Caulk X-Ray Film Chest (ca. 1934)
What we have here is a lead-lined mahogany chest for storing x-ray film. The chrome plate on the top reads "Caulk X-ray Film Chest."
L. D. Caulk, a dental supply company (still in business), was founded in the late 1800s by Dr. L. D. Caulk in Camden, Delaware. In 1901, it was taken over by Caulk’s partner, Dr. G. Layton Grier, and the latter’s five brothers. Shortly thereafter, the company operations relocated to Milford, Delaware.
The only specific reference to the chest that I have found dates from 1934. Quoting the Dental News (Volume 17, 1934):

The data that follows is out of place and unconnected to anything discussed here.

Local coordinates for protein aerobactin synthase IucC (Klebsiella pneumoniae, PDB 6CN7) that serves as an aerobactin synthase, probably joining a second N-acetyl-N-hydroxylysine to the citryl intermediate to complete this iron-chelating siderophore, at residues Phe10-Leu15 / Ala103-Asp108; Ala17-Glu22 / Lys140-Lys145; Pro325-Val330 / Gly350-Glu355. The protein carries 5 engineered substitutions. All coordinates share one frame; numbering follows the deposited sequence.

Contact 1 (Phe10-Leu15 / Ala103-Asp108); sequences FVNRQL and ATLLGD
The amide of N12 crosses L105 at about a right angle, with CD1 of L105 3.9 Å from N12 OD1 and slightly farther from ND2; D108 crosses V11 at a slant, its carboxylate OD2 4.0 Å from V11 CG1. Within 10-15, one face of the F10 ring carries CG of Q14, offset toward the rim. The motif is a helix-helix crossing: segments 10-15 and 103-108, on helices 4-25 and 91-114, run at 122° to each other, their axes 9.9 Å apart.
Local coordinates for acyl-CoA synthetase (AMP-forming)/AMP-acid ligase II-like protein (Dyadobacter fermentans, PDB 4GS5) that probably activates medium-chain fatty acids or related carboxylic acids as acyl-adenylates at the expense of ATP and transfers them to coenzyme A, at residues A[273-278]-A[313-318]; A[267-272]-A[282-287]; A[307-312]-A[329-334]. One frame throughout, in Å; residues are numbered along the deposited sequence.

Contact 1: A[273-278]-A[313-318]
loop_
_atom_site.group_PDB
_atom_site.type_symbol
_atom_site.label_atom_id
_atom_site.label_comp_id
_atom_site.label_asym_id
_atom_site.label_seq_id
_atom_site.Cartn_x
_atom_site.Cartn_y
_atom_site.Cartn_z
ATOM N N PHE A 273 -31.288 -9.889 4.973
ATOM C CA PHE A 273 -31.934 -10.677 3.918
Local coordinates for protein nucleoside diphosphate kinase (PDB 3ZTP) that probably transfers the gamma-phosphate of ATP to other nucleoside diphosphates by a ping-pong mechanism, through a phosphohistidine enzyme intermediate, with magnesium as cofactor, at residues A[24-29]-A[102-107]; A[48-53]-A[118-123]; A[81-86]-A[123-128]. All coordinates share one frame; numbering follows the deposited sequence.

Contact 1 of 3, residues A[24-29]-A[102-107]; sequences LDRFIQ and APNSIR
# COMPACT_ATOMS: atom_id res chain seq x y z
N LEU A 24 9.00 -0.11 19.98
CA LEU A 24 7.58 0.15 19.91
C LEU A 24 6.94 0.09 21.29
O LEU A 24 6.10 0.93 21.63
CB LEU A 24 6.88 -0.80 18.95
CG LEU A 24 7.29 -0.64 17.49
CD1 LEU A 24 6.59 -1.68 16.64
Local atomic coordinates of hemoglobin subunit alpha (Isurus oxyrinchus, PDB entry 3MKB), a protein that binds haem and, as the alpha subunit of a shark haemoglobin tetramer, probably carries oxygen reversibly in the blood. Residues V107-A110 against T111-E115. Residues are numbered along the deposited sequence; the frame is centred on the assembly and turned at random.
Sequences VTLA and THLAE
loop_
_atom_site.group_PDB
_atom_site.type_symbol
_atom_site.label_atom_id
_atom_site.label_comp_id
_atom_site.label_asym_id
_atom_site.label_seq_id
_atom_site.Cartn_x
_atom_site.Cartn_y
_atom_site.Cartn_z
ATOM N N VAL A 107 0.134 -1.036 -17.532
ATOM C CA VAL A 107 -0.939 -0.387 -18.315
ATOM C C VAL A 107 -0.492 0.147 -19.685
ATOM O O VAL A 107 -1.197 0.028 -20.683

“By the simple device of filling one of the new Caulk X-ray film chests with several standard Caulk products, the dentist is able to save S8.00 on items in every day use in his office. The Caulk chest for X-ray films is of solid mahogany lined throughout with lead for preventing the X-radiation of unexposed films and to assist in keeping exposed films clean and dry to prevent their fogging. The chest as it arrives in the dentist's is filled with Caulk products including four powders and three liquids for synthetic porcelain, ten ounces of Twentieth Century Alloy and four colors of Caulk cement. A pound bottle of Caulk's Twentieth Century Mercury and a temperature flask are among the other items included in the chest which lists at $47.00.”
Size: 10" x 12" x 4"
Kindly donated by David Allard.